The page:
Saudi Arabia Appoints Princess as New U.S. Ambassador

Saudi Princess Reema bint Bandar al-Saud speaks during the Future Investment Initiative (FII) conference in the capital Riyadh on October 24, 2018. - Saudi Arabia is hosting the key investment summit overshadowed by the killing of critic Jamal Khashoggi that has prompted a wave of policymakers and corporate giants to …

Princess Rima bint Bandar al-Saud is Saudi Arabia’s next ambassador to the U.S. – the first woman to take on an envoy role for the Islamic kingdom.

Her appointment was made public in a royal decree issued early Sunday morning.

Princess Rima is a daughter of the kingdom’s longtime ambassador to Washington Bandar bin Sultan Al Saud, and spent her early years living in the capital.

She replaces Prince Khalid bin Salman Al Saud, a son of King Salman and a former fighter pilot who insisted after journalist Jamal Khashoggi’s disappearance in Turkey on Oct. 2 that the Washington Post contributor simply left the kingdom’s consulate in Istanbul.

Before his still unexpained death, the journalist was a columnist for the Post newspaper, where he frequently criticised the Saudi government.

“I will work with God’s permission to serve my country, its leaders and all its children and I will spare no effort to that end,” Princess Rima wrote on Twitter after her appointment.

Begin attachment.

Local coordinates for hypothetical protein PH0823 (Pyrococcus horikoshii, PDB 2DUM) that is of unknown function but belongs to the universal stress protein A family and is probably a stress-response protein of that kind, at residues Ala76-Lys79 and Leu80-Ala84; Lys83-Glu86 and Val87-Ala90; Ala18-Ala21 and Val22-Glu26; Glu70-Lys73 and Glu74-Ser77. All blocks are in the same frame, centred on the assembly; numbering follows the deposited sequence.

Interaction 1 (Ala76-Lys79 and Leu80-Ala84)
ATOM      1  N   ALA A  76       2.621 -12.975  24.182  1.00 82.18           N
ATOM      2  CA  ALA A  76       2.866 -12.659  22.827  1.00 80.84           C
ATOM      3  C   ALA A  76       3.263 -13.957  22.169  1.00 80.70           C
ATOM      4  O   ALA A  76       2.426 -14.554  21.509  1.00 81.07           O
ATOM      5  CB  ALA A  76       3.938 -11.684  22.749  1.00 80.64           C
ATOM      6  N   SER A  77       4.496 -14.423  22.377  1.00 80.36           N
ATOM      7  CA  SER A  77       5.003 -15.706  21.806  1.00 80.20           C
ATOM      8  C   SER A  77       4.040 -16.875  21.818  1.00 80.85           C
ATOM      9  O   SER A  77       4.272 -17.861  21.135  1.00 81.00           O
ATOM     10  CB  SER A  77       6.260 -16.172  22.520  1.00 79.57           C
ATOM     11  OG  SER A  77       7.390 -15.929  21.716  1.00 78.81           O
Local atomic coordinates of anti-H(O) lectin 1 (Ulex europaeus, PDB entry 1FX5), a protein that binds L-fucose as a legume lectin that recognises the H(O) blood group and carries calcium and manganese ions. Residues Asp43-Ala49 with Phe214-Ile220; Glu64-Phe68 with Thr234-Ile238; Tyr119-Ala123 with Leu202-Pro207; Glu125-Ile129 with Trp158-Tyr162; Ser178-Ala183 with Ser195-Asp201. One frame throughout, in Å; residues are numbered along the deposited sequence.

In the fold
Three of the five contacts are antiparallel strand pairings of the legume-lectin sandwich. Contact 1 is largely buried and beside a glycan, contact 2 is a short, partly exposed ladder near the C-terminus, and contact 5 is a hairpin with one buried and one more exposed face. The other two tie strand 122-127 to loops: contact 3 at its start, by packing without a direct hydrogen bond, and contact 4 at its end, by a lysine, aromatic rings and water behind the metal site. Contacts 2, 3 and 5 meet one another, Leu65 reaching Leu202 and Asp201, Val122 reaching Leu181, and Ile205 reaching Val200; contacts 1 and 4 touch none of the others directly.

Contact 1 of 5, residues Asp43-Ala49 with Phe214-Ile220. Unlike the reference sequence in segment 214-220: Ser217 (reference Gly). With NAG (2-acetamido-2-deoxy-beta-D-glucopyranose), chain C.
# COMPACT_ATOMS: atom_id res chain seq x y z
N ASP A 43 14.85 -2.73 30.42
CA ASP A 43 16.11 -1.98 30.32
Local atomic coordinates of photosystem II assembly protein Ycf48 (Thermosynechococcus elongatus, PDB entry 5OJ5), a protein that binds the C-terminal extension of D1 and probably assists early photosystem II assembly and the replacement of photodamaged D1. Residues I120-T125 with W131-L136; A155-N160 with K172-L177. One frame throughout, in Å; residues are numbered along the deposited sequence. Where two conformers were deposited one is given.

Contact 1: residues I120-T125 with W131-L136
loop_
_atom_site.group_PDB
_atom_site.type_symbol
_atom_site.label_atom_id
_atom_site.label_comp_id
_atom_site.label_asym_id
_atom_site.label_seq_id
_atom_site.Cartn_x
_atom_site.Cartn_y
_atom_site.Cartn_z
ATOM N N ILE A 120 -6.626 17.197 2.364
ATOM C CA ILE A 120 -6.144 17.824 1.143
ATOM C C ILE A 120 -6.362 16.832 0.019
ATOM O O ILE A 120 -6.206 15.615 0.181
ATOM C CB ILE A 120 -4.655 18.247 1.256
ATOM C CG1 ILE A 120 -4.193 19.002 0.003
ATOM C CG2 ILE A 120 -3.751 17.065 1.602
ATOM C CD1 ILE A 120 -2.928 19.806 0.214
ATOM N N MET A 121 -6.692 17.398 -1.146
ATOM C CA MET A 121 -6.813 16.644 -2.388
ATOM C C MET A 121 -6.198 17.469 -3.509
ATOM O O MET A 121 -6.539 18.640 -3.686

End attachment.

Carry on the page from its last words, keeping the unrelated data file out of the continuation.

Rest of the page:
Princess Rima’s posting comes as Saudi Arabia under King Salman and Prince Mohammed allowed women to drive last year. However, the kingdom meanwhile has arrested women’s rights activists as part of a wider crackdown on any perceived dissent in the OPEC-member nation.

The princess previously worked at the kingdom’s General Sports Authority, where she led a campaign to increase women’s participation in sports.

Saudi Arabia has faced growing Western criticism over its airstrikes in neighbouring Yemen hitting markets and clinics, killing civilians. U.S. lawmakers increasingly are pushing to withdraw American support for the conflict, which pits the kingdom and its allies against the Houthi rebels that hold the capital of the Arab world’s poorest nation.

Follow Simon Kent on Twitter: or e-mail to:



Please let us know if you're having issues with commenting.